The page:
University City: Medical Students Preserve Cuban Dance and Culture

University City: Medical Students Preserve Cuban Dance and Culture
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Two University of Pennsylvania medical students are committed to promoting the traditional Cuban dance scene, which is hard to find compared to the salsa dancing and twerking usually seen on the dance floors of Philadelphia. 

Michael Huang and Leilani Chirino teach Cuban dance at World Cafe Live as well as at Penn for anyone who wants to learn about cuban culture, meet friends and master some new moves. Their mission is to inform the public of the deep traditional roots of Cuban dancing beyond Americanized salsa.

Cuban dance is an umbrella term for music, dance and culture derived from a blend of African and Cuban traditions.

When slaves were brought over from West Africa to Cuba, they brought with them a spectrum of African folkore dances performed to complex drumming rhythms. There are secular and nonsecular dances. Yoruba dancing is associated with praising different dieties, whereas the rumba is more of a secular African social dance, originally created by poor African workers.

These dances and rhythms blended with the European influence already in Cuba to create dances such as the cha-cha, son Cubano and the mambo.

In the 1940s, 50s and 60s, there was a flood of immigration to the United States. Cubans settled in places like New York City, New Jersey and Miami, and shared their music and dance traditions with the Americans salsa and bachata communities. Styles blended.

Chirino stressed that American salsa dancing is much different than traditional Cuban dancing, and people that social dance to salsa are not usually aware of where the movements derived from.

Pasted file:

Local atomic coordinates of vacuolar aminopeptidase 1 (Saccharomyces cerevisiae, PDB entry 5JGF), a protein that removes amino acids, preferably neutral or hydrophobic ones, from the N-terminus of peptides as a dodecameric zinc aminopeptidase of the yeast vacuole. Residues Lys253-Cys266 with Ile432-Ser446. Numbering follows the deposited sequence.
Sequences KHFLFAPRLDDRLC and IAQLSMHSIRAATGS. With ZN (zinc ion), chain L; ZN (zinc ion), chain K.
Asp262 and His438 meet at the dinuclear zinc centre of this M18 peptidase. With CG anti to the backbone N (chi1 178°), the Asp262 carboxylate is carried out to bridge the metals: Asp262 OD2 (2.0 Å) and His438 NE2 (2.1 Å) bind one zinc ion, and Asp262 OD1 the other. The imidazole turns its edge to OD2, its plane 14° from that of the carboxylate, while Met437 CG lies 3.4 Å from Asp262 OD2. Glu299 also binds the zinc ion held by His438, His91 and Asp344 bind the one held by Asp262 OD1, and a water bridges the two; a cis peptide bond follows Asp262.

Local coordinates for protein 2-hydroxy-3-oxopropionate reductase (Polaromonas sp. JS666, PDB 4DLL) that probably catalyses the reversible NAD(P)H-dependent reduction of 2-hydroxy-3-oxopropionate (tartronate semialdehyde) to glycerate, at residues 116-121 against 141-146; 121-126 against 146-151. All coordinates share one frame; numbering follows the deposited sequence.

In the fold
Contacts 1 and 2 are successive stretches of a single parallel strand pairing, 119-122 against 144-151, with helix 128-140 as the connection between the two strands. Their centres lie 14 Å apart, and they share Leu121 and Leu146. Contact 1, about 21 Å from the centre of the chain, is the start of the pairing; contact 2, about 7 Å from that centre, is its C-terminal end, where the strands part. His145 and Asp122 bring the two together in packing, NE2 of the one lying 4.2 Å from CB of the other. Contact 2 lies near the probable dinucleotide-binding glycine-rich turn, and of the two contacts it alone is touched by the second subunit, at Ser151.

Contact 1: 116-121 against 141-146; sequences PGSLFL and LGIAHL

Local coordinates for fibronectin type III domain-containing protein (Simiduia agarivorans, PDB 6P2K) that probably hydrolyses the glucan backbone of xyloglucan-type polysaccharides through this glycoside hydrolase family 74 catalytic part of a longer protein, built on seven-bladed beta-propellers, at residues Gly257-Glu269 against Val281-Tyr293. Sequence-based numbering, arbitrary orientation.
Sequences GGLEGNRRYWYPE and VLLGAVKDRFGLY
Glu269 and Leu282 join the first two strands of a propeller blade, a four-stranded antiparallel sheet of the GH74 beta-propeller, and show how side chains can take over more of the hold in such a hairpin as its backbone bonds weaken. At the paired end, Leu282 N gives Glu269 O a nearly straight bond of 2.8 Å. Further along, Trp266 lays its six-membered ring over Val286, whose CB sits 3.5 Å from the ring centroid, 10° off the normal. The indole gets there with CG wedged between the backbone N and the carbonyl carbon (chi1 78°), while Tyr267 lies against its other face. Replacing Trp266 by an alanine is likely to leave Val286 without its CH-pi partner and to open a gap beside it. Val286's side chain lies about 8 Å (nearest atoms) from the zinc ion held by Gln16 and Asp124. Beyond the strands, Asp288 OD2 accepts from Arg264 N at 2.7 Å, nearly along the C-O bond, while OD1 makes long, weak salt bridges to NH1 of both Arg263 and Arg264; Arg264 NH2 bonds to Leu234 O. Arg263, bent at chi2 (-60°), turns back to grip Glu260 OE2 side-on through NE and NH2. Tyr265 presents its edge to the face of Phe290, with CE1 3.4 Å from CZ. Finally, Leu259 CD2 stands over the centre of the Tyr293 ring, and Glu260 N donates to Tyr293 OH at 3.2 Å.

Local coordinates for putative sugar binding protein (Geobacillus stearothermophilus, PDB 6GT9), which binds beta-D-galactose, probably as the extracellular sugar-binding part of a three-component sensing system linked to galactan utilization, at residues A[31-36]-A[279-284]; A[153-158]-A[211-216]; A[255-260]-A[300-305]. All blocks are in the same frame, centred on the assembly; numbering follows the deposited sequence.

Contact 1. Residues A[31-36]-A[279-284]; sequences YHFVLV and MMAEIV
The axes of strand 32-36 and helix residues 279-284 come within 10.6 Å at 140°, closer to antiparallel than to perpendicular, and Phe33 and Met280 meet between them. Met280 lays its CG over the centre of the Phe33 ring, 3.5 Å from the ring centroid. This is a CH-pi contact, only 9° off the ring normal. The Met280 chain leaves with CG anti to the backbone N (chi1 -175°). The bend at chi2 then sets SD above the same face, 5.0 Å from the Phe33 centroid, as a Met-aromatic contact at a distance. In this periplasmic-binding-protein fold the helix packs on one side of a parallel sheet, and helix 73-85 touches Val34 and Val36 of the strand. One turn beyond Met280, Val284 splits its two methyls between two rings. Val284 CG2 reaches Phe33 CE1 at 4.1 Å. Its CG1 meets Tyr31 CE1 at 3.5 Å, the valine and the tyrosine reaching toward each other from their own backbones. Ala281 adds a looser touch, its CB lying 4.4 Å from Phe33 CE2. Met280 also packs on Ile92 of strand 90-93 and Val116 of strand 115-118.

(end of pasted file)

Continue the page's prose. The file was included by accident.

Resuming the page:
“People don’t realize that traditional Cuban dance music is different from salsa,” Chirino said. “There are more polyrythms that come from African traditions, which add another extra level of excitement and fun!”

On Sundays at Penn, Chirino teaches traditional son Cuban and modern casino, modern dances with influences from African folklore and tradition that are commonly mistaken for salsa.

“We try to tailor to the original way it was done in Cuba,” Huang said, “traveling around the dance floor rather than into linear slots.”

One of Huang and Chirino’s loyal students, Leo Kenney, explained why he likes traditional cuban dancing better than American salsa.

“It’s more circular, so it’s almost like you’re floating on a cloud,” Kenney said. “There’s more freedom to the movement. Also, Cuban dance is the mother of salsa, so it would be a sin to let this tradition fade away.”

Huang explained that because of the embargo that the United States has on Cuba, traditional Cuban dance is not very popular in the U.S. compared to other places around the world.

“There are maybe three to five Cubans living in Philadelphia who practice Cuban social dance,” Huang said. “Based on our students from the past, there are about 40 to 50 students who know at least a little bit of the easiest Cuban style, rueda de casino. This is very small compared to the Philly salsa scene.”


Strictly comparing social dance on social media, the Philly Salsa Friends Facebook group has 1,633 members and the Addicted to Salsa (Philly Branch) group has 838 members. As far as professional dancing, there are only a handful of dance companies in America that cherish traditional Cuban dance and most of them fuse American salsa along with ballet and modern styles, which buries the Cuban influence.

Like most traditions in music, dance and art, culture changes with time and traditions become Americanized. Huang and Chirino feel that it is important to inform their community about cuban tradition and culture in order to preserve and appreciate its beauty.

“Contemporary music and dance is rooted from traditional genres and dances from all over the world,” Huang said. “One of our biggest motives is to keep these old dances alive and to show how they directly influence everything we are hearing and dancing to today.”

-Text, images and video by Meghan McFerran.

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